31. 31. The first results of these new developments are promising, but it will take quitesome time before this research leads to engineering tools. Another development (andalso challenge for future) is the multifunctional design of breakwaters (and may be otherstructures), for example, a combination of protective function with energy production(wave or tide power), aquaculture, public space for (restaurants, underwateraquarium/parks), etc. Many activities in this direction are already undertaken in Japan.More information on new developments in design techniques and alternative design ofmaritime structures, and the future needs for research, can be found in ASCE (1995),PHRI (2001), and CEM (2002). It should be stressed that the proposed developments for breakwaters were partlystimulated/initiated by early developments in understanding and quantification ofphysical processes in block revetments (De Groot et al., 1988, Burger et al., 1990,Pilarczyk et al., 1995, Kohler and Bezuijen, 1995, CUR 1995, Bezuijen and KleinBreteler, 1996, Klein Breteler et al, 1998, Pilarczyk, 1998, 2000). Wave attack on revetments will lead to a complex flow over and through the revetmentstructure (filter and cover layer), which are quantified in analytical and numerical models(CUR, 1995, ASCE, 1995). The stability of revetments with a granular and/or geotextilefilter (pitched stones/blocks, block mats and concrete mattresses) is highly influencedby the permeability of the entire revetment system. The high uplift pressures, inducedby wave action, can only be relieved through the joints or filter points in the revetment(Figure 10). The permeability of the revetment system is a decisive factor determiningits stability, especially under wave attack, and also it has an important influence on thestability of the subsoil. The permeability of a layer of closely placed concrete blocks ona filter layer with and without a geotextile has been investigated in recent years in theNetherlands in the scope of the research programme on stability of revetments Fig. 10. Physical processes in revetment structure 31 Pilarczyk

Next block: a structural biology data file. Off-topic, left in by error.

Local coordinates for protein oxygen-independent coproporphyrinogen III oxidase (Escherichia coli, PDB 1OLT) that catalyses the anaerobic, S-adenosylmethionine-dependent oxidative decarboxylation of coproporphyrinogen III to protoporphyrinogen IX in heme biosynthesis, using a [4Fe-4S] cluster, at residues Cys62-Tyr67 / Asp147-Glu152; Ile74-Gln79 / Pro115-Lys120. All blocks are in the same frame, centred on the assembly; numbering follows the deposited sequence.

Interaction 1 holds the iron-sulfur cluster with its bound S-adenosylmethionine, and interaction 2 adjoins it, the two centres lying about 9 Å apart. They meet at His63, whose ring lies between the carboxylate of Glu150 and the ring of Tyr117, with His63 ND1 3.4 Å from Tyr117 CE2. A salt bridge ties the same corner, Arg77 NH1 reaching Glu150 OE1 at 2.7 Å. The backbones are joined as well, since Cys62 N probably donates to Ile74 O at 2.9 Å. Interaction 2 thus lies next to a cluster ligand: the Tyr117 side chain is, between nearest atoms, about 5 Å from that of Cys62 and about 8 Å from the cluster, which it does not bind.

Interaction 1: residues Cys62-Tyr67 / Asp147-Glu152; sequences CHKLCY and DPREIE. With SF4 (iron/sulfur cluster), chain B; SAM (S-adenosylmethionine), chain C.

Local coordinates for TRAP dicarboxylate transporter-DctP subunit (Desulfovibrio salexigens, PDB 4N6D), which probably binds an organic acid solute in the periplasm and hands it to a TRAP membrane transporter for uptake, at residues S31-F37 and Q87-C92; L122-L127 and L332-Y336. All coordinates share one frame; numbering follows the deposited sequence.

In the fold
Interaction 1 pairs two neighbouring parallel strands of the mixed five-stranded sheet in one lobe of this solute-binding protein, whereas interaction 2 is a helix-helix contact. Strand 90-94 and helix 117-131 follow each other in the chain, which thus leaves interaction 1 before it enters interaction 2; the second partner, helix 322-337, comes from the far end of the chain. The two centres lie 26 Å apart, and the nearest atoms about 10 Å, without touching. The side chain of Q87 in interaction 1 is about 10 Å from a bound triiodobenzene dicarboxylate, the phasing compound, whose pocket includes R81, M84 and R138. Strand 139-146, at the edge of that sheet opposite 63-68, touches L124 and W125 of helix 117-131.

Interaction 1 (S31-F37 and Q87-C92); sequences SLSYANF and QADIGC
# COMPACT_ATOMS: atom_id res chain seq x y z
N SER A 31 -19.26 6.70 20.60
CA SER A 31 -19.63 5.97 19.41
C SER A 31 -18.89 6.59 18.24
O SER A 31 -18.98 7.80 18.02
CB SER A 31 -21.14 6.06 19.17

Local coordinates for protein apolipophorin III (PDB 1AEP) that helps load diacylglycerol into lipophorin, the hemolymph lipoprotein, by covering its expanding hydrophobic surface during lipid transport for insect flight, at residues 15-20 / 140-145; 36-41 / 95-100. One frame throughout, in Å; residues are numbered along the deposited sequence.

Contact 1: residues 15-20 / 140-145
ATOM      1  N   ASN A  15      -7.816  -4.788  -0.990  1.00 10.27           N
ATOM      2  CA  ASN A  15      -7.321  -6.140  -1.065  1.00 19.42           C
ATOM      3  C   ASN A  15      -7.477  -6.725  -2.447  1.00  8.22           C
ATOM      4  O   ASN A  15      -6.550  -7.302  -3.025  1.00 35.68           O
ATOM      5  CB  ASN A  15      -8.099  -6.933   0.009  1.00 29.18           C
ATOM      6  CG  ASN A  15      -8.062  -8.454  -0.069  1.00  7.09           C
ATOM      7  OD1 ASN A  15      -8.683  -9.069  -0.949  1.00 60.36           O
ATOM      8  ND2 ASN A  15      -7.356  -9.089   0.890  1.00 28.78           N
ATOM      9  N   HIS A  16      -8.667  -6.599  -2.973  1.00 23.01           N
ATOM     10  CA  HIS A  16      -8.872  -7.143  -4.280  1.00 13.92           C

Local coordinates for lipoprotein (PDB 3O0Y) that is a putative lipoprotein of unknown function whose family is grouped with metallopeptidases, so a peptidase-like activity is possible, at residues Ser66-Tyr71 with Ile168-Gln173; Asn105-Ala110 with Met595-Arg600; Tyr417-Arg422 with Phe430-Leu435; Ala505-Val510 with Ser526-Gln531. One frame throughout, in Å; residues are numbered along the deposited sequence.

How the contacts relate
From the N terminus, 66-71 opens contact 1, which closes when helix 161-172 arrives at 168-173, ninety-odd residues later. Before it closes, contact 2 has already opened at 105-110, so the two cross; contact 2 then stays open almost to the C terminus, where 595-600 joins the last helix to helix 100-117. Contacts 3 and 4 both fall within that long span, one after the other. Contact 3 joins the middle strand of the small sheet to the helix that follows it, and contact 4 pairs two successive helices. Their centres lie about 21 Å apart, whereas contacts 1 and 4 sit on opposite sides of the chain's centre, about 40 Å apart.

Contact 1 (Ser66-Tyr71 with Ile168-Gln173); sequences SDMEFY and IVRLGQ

32. 32. The usual requirement that the permeability of the cover layer should be larger thanthat of the under layers cannot usually be met in the case of a closed block revetmentand other systems with low permeable cover layer (i.e. concrete geomattresses). Thelow permeable cover layer introduces uplift pressures during wave attack. In this casethe permeability ratio of the cover layer and the filter, represented in the leakage length,is found to be the most important structural parameter, determining the uplift pressure.The schematised situation can be quantified on the basis of the Laplace equation for linearflow (Figure 10). In the analytical model nearly all-physical parameters that are relevantto the stability have been incorporated in the "leakage length" factor. For systems on afilter layer, the leakage length Λ is given as: bDk Λ= k (10)where: Λ = leakage length (m), D = thickness of the revetment cover layer (m), b =thickness of the filter layer (m), k = permeability of the filter layer or subsoil (m/s), and k’= permeability of the top (cover) layer (m/s). The pressure head difference, which develops on the cover layer, is larger with a largeleakage length than with a small leakage length. This is mainly due to the relationship k/kin the leakage length formula. The effect of the leakage length on the dimensions of thecritical wave for semi-permeable revetments is apparent from the following equation: 0.67 ⎛ D ⎞ H scr = f⎜ ⎟ (11) ∆D ⎜ Λξ ⎟ ⎝ op ⎠where: Hscr = significant wave height at which blocks will be lifted out (m); ξop =tanα/√(Hs/(1.56Tp2)) = breaker parameter (-); Tp = wave period (s); ∆ = relative massdensity of cover layer = (ρs - ρ)/ρ, and f = stability coefficient mainly dependent onstructure type and with minor influence of ∆, tanα and friction. This research has proved that the stability of a revetment is dependent on thecomposition and permeability of the whole system. of the cover layer. Formulas havebeen derived to determine the permeability of a cover layer and filters, including ageotextile. Also, stability criteria for granular and geotextile filters were developedbased on the load – strength principle, allowing application of geometrically openfilters, and thus allowing optimisation of composition and permeability of revetments. Itis obvious that only a certain force exceeding a critical value can initiate the movementof a certain grain in a structure. That also means that applying geometrically closedrules for filters often may lead to unnecessary conservatism in the design and/orlimitation in optimisation freedom (see Figure 11). Also, it often results in executionproblems especially when strict closed filter (with many layers) has to be executedunder water under unstable weather conditions (Pilarczyk, 1994, Schiereck, 2001). 32 Pilarczyk